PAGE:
The winter bi-annual CRIV / Wolters Kluwer call took place on January 14, 2022, at 9:00 a.m., PST. In attendance were:

  • Jenna Ellis, Wolters-Kluwer Liaison
  • Vani Ungapen, AALL Executive Director
  • Michelle Dewey Hook, AALL CRIV Board Liaison
  • Cynthia Condit, AALL CRIV Wolters Kluwer Liaison

Michelle Dewey Hook was introduced as the new CRIV Board Liaison, replacing Karen Selden. CRIV extends its sincere thanks to Karen for her wonderful service as Board Liaison and attendance at these important vendor calls.

Wolters Kluwer Programs, Activities, or Business of Interest to CRIV and/or AALL – Jenna Ellis.

VitalLaw — Wolters Kluwer rebranded Cheetah as VitalLaw in November 2021. To help answer questions from customers and ensure a smooth transition, Wolters Kluwer created an FAQ site, which is updated as additional feedback is received from users. The FAQs include answers about how to log in for the first time, the scope of changes, permalinks, MARC records, and authentication (e.g., Federated SSO, DRM tools, and proxy servers).

Comprehensive Training Site — Wolters Kluwer now offers multiple complimentary training options located all in one place. It provides a one-stop shop for videos, quick-start cards, and registration for training sessions. Types of training include:

  • Self-paced Tutorials: Short videos designed as an introduction to basic functionality that helps users get started quickly and improves research or workflow efficiency.
  • Feature Courses: LIVE instructor-led sessions. Designed to highlight trending issues these short and fact paced courses are open to registration from multiple organizations and typically include a Q&A component at the end to ensure users can locate the right answers on these topics fast.
  • Customized Training Courses: Also, LIVE instructor-led sessions. Often hands-on, customized training courses are designed for one or more users from a single firm, company, or organization. Wolters Kluwer Legal Training Consultants and professional training teams customize the session to specific subscription content, research needs, and time frame.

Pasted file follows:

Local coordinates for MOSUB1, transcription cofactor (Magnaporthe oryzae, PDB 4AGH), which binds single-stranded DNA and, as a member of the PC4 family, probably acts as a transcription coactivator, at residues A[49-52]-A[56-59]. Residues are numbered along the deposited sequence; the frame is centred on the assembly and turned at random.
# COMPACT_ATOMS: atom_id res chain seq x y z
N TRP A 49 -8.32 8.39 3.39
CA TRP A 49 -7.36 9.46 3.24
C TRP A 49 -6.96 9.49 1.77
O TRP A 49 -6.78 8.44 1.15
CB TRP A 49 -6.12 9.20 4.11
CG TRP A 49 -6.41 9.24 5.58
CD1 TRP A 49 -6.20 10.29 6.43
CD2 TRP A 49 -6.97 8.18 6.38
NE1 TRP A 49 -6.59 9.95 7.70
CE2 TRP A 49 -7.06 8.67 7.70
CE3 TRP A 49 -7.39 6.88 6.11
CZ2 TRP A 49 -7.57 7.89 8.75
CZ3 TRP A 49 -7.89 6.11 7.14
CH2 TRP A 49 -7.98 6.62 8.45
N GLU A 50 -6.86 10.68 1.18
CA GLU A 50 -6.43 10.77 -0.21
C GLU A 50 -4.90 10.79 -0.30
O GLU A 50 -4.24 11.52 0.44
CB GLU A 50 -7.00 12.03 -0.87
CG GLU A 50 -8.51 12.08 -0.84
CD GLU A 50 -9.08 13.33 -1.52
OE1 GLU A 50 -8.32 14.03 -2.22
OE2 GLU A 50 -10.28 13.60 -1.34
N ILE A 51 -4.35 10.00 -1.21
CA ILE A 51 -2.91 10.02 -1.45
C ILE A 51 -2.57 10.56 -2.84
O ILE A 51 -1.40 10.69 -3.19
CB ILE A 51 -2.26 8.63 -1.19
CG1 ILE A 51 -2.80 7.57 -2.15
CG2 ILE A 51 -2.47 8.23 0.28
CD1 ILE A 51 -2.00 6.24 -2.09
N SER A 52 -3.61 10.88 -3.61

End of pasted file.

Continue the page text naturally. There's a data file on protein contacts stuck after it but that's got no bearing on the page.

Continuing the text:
Platforms offering complimentary training include:

  • VitalLaw Training
  • VitalLaw for Corporate Counsel Training
  • Kluwer Arbitration Training
  • Clarion Training (due diligence and client advisement tool).
  • Corporate Counsel Profiler Training
  • Training (cloud-based employment benefit and pension software)
  • RBsourceFilings Training (integrates EDGAR filings, law firm memos, private placements, SEC No-Action letters, SEC comment letters, and includes IPO Vital Signs)
  • Kluwer Intellectual Property Training
  • Kluwer Competition Training
  • ktMINE Training (all-in-one IP analytics)
  • Almanac of the Federal Judiciary Training (judicial profiles)
  • Technical Answer Group Training (ERISA, retirement, and pension planning)

Seamless Integration Solutions Update — Wolters Kluwer provides a short 2-minute updated video on tech solutions it has implemented that allow access to deep domain expertise quickly and efficiently through a more efficient workflow. Practitioners can take advantage of new treatise search solutions, firm sign on authentication that avoids user sign on with ID and password, permanent links to chapters, subchapters, and practical content, access by citation feature, and over 850 customizable title and practice tool widgets.